26th of June. Iran wants to continue nuclear negotiations with the EU, but is now in a strengthened position following the election of the ultra-conservative Mahmoud Ahmadinejad as the country’s new president.

July 31st. The regime in Iran is threatening to resume certain nuclear activities.

2nd of August. Britain, France and Germany warn Iran against resuming its nuclear program.

August 3 – Mahmoud Ahmadinejad became Iran’s sixth president. He is criticized for his controversial statements and for his contempt for human rights. He is hostile to Israel, England and the United States.

August 9th. It appears that Iran has produced approx. 4,000 centrifuges used to enrich uranium.

In October, Ahmadinejad caused international outrage when he was quoted as saying he wanted to ” remove Israel from the world map “. It has since been claimed that the statement should allude to the removal of the Israeli government and not the country as a whole.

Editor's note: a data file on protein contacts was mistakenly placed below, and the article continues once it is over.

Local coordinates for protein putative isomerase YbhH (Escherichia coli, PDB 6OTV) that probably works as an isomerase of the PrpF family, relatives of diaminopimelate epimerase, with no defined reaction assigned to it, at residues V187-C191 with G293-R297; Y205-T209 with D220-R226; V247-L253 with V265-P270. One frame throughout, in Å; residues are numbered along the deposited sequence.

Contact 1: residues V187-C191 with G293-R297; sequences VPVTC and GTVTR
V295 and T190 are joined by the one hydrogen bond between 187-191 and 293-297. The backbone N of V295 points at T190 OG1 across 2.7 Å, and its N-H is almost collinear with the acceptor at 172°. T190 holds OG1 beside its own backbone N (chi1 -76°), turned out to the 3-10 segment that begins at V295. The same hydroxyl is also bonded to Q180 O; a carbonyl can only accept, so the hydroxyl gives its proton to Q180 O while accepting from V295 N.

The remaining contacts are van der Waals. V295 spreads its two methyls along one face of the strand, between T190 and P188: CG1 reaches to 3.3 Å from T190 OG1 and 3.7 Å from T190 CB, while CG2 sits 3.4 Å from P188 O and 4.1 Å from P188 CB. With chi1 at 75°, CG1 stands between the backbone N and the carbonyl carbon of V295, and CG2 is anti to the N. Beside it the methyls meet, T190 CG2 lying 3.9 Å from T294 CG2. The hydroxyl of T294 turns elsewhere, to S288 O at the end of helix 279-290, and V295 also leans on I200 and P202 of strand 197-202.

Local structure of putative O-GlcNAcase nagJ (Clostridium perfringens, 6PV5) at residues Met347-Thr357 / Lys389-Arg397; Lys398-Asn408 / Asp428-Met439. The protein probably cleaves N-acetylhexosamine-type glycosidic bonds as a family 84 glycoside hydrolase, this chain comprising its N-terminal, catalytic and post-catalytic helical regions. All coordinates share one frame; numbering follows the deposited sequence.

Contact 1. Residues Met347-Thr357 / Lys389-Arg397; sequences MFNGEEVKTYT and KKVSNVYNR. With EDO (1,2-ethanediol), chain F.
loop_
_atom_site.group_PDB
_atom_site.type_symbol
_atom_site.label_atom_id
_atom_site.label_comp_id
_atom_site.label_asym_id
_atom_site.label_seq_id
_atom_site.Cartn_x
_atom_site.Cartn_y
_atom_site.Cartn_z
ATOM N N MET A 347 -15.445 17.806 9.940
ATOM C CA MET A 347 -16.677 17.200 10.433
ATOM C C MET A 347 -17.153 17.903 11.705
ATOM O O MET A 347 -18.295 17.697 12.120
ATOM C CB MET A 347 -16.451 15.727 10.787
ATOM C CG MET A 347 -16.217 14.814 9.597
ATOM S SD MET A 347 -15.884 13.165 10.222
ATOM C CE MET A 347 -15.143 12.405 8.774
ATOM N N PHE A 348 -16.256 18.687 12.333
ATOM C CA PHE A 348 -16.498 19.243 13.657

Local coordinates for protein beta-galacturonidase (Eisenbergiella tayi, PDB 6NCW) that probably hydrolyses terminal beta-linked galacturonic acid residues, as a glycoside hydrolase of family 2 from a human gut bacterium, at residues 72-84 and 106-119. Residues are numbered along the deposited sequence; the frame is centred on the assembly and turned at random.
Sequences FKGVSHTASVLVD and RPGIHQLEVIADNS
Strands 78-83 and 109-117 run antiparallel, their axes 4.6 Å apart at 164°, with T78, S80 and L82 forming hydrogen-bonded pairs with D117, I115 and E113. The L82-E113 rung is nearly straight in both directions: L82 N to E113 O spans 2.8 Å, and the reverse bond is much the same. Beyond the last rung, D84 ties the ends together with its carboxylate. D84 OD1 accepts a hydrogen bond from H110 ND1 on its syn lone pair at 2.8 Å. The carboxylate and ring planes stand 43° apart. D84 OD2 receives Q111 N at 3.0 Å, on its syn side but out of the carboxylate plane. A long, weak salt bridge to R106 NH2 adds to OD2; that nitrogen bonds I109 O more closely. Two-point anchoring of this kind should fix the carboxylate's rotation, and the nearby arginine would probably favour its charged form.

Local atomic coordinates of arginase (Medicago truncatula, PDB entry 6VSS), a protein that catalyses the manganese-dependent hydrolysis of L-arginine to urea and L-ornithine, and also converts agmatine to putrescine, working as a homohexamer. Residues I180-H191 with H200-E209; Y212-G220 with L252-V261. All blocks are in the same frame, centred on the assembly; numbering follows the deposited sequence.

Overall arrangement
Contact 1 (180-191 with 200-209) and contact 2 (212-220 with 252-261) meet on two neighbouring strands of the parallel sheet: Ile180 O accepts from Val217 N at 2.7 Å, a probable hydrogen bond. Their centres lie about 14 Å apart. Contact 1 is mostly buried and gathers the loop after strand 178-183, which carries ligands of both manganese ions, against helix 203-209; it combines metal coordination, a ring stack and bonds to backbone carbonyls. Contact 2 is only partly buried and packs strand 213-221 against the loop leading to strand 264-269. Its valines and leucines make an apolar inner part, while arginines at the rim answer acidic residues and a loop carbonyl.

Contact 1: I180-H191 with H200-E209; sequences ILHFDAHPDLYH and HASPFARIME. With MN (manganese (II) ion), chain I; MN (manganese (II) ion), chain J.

2006 – February. Iran informs the world community that the country enriches uranium on a small scale in the country’s own nuclear facilities.

April. Iran states that it has succeeded in enriching uranium in the plant in Natanz.

July. The UN Security Council calls on Iran to suspend its nuclear program and threatens sanctions.

December. The UN Security Council adopts sanctions against Iran’s trade in nuclear material and nuclear technology. Iran rejects the resolution.

2007 – January. Iran denies 38 IAEA inspectors access to the country in retaliation for UN sanctions.